“She's quite ill after her strokes, but still committed to activism and local grassroots community activism down there and improving the lives of that predominantly Black community,” Kirk said. “What really impresses me is a lifelong commitment to Black activism, not just in the limelight, but also when she was out of the limelight, she… had that lifelong commitment.”

Cash would use his influence, especially after a resurgence of his career toward the end of the 1960s, to advocate on behalf of downtrodden people like prison inmates, Native Americans, or, as he put it in his 1971 song “Man in Black,” for “the poor and the beaten down, livin’ in the hopeless, hungry side of town.”

Being social activists might have made Bates and Cash seem unlikely choices to have been selected by the majority-Republican legislature to represent the state. Kirk says lawmakers likely realized their influence culturally, historically, as well as the benefits of tourism.

“Two relatively controversial figures in some ways,” he said. “I think they're both fantastic choices.”

In September, events were held marking the 65th anniversary of the desegregation of Little Rock’s Central High School in 1957. The National Park Service operates a visitor’s center across from the school.

Arkansas State University restored Cash’s home a decade ago as part of its Arkansas Heritage Sites program. Since then, it has been expanding restoration projects to include parts of the town circle in Dyess, which was created as a New Deal colony during the Great Depression.

Kirk has written several books about race-related issues and the civil rights struggle, and says he plans to feature some of his research in the curriculum. The class will be taught at UA Little Rock’s Center for Arkansas History and Culture, which includes original research materials.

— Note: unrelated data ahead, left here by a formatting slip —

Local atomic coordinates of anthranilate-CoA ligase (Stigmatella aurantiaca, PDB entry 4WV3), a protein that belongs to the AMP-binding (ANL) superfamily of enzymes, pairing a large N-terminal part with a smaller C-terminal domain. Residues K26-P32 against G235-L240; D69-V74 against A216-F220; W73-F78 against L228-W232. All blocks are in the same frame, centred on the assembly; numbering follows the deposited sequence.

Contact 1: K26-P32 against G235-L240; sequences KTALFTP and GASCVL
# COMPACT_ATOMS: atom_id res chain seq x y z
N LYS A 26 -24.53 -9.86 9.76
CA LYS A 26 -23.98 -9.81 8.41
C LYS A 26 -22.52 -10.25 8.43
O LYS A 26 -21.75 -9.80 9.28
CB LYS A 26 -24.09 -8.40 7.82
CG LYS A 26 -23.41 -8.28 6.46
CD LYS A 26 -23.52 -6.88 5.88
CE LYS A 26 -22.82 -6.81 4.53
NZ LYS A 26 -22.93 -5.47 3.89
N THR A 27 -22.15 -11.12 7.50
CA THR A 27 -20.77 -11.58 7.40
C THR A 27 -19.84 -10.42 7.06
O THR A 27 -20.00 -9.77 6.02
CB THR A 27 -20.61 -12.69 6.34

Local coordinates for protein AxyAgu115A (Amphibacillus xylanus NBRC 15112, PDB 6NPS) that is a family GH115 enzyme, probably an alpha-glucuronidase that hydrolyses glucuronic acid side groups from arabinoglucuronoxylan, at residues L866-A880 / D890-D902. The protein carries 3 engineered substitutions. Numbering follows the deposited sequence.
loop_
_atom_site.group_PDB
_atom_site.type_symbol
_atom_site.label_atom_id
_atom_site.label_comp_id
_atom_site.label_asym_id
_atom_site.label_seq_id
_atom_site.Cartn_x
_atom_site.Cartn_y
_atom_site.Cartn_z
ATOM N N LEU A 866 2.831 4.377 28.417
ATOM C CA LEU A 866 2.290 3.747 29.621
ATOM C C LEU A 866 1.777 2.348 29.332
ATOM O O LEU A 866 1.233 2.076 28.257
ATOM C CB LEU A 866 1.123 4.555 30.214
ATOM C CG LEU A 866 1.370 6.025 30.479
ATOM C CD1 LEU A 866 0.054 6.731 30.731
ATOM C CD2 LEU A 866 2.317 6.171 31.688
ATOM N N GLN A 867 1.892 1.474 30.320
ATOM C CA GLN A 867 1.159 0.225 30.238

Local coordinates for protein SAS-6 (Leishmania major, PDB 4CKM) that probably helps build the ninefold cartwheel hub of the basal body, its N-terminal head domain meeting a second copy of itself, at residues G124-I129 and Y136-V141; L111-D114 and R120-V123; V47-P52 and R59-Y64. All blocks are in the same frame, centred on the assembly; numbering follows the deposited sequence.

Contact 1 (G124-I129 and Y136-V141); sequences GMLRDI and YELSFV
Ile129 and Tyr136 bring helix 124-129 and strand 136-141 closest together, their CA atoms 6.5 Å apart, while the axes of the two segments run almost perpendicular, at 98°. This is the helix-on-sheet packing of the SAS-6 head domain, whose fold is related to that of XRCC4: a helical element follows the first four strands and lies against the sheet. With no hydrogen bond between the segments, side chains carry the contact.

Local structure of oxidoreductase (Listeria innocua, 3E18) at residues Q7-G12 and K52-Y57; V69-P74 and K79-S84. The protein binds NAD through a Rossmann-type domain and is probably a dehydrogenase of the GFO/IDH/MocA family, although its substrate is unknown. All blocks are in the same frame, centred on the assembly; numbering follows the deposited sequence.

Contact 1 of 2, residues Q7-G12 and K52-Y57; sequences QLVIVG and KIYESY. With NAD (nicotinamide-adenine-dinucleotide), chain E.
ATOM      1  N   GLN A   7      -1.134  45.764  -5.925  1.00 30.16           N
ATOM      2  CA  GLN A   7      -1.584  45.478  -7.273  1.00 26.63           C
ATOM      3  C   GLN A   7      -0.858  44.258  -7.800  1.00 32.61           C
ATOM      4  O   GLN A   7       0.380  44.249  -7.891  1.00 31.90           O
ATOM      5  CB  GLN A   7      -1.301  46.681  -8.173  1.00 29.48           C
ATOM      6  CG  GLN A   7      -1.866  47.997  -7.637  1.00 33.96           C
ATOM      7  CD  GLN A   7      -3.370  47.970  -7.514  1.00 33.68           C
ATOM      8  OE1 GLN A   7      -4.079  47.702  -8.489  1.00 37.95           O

“We're going to mine their materials in the archives there. I hope we'll get a trip out to the Johnny Cash home [in Dyess] and the Daisy Bates home [in Little Rock] and use the material, culture and all those things,” Kirk said.

Students will begin the class by reading the memoirs written by each of the subjects. Bates published “The Long Shadow of Little Rock” in 1962, while “Cash: The Autobiography” was published in 1997.

The unveiling of the two statues is expected to take place in April or March. Gov. Hutchinson had said in 2019 that he hoped the ceremony would happen before he left office in January, but the design of each statue must be approved by the Architect of the U.S. Capitol, which has taken longer than hoped.

A committee overseeing the project selected sculptor Benjamin Victor of Boise, Idaho to make the Bates statue and sculptor Kevin Kresse of Little Rock to make the one of Bates. Kirk hopes the unveiling will take place before the end of the semester so that the class can watch the ceremony.

“You couldn’t have found two better people to be representative of the experience in Arkansas in the 20th century,” Kirk said. “I think students will have a fantastic time viewing Arkansas history through the prisms of their lives.”

As of Thursday, spaces were still available for undergraduate and graduate students to enroll in the class.

Michael Hibblen was a journalist for KUAR News from May 2009 — December 2022. During his final 10 years with the station, he served as News Director. In January 2023, he was hired by Arkansas PBS to become its Senior Producer/ Director of Public Affairs.